So why so we do it? Follow commercial trends like pathetic little lambs? Suck it all up and go spend that money like good little acolytes of GlobalCorp?
You’ll have see the halloween outfits in the shops – sparkly little witchy costumes, warlock hats, illuminated pumpkins, pumpkins for carving, little witch-shaped lollipops to give out to visiting children.
Well, I felt compelled to buy two packets of halloween-themed Haribo sweets because there were two for the price of one – and it went through my head that we had to give something to the little darlings who might turn up at the door later.
On the whole, small kids are adorable… and they do look amusing when they have daubed themselves with make-up trying to look scary…. but you know the small zombie with fake blood trickling down her chin is little Lottie from down the road with her thatch of uncontrollable curls and her thick specs askew so you can’t help smiling and wanting to make her happy with a few sweeties.
But I HATE myself for those Haribo. They lie on the kitchen worktop – revolting pieces of sweety shit full of sugar, colourings and flavourings – silently mocking me for buying them.
As a kid in Wales, halloween was a nice little prelude to Bonfire Night. It used to be apple-bobbing in a bowl on the kitchen table followed by a ghost story or two with torches held under the chin and then hysterical games of hide-and-seek in the dark until we were tired.
I wasn’t encouraged to wander over the dark Welsh hillside where I lived (it really was dark without streetlights), knock at the door of strangers and demand “trick or treat!
Aside from the risk element I, what kind of talk is “Trick or treat?” It just sounds rude.
“Excuse me sir/madam but would you be kind enough to consider giving me a treat please? I don’t know you and I probably don’t deserve one but if you don’t give me a treat then I might have to play some kind of trick,” is a much more polite and British approach.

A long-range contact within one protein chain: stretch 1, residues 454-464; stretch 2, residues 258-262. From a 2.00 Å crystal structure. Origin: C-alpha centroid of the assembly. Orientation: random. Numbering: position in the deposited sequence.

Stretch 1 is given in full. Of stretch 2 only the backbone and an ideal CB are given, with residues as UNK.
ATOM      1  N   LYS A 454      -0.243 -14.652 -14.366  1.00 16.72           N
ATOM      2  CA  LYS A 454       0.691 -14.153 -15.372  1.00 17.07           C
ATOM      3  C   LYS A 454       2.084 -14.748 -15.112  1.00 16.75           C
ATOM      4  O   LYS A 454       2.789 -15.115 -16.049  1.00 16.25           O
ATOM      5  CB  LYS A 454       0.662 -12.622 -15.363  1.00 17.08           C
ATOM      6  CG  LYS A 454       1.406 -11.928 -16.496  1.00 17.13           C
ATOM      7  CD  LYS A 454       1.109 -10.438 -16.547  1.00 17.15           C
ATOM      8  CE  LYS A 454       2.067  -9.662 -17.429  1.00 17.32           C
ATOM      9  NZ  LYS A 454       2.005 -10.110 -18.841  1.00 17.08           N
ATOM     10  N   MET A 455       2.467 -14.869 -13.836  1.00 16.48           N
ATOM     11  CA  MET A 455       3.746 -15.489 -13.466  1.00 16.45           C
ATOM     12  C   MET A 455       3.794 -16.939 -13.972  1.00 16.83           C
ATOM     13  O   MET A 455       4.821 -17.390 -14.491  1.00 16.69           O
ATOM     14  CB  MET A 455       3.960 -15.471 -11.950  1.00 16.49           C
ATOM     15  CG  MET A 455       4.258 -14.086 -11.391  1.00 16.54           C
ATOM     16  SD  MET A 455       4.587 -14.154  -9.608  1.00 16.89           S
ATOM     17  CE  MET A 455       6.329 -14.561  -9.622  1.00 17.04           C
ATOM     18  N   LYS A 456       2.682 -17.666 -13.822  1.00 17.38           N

I have nothing against Americans but I do wonder why we, as Brits, have to be infested with their traditions. The Easter Bunny. Who the hell is he? And why? We have Easter eggs. They are chocolate. We scoff them. End of.
Halloween just seems like so much ghoulish over-played, over-commercialised crap.
When my own boys were young, they expected a certain amount of spookiness on Halloween, which was fine. I made some kind of yummy, iced “horror” cake and they wrote their own ghost stories, which were mostly (in son#2’s case) fully-cartoon-illustrated gory battles involving horrendous weapons and much dismemberment. We cut up sheets, they wore them and they chased each other around the house until there were injuries and crying. Happy days.
One year I made the mistake of giving in to #2 son’s demands for a “horror” mask. It was made of green rubber, had strands of long lank hair attached and looked a bit like Bruce Forsythe might if he’d been buried for a week.
Son #2 insisted on answering the door wearing it and I kid you not, at least three of our small visitors burst into tears at the sight of him. The shrieking and claw hands didn’t help, but hey, enough of me.
Now, as an adult, I can only see it’s value as an entertainment for children.
Sure there’ll be real witches out there having a great time tonight. It’s their big day of the year, after all and they’re welcome to it. But I doubt they’re preparing by nipping down to Asda to snap up the latest in sparkly pointy hats.
I’ll grudgingly admit that halloween might be a good excuse for adult parties but ONLY if they consist entirely of spirit-lifting Halloween cocktails. But I’m including them in this ranty blog because I haven’t been invited to any.
If I had been invited to something I wouldn’t need to buy a costume anyway. I could look scary enough by merely blacking out a tooth and not wearing makeup.
Not my usual helmet…